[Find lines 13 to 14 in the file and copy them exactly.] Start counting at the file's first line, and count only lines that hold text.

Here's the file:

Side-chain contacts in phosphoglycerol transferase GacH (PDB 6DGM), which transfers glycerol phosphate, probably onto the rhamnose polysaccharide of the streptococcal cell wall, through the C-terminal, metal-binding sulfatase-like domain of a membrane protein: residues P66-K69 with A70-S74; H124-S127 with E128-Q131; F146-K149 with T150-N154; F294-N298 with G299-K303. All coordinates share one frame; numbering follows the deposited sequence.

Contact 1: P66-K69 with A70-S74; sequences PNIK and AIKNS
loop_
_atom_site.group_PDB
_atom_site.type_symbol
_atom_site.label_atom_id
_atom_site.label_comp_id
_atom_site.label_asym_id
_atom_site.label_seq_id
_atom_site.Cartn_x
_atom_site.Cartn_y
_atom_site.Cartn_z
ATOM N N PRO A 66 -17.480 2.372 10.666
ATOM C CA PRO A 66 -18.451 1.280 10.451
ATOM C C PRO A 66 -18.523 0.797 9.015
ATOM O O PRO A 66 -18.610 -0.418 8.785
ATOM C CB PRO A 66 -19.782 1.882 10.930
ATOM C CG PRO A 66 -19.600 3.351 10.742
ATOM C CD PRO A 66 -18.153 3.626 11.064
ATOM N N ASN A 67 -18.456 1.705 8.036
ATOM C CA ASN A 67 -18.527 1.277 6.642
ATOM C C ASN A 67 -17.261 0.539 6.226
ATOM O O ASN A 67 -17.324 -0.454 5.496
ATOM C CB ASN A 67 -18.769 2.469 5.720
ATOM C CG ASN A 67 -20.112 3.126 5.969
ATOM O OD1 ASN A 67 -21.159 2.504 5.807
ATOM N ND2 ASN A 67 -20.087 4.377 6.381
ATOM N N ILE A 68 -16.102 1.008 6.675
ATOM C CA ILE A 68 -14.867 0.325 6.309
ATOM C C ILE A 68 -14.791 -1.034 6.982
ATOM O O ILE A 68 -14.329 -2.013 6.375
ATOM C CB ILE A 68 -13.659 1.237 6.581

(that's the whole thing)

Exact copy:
ATOM N N PRO A 66 -17.480 2.372 10.666
ATOM C CA PRO A 66 -18.451 1.280 10.451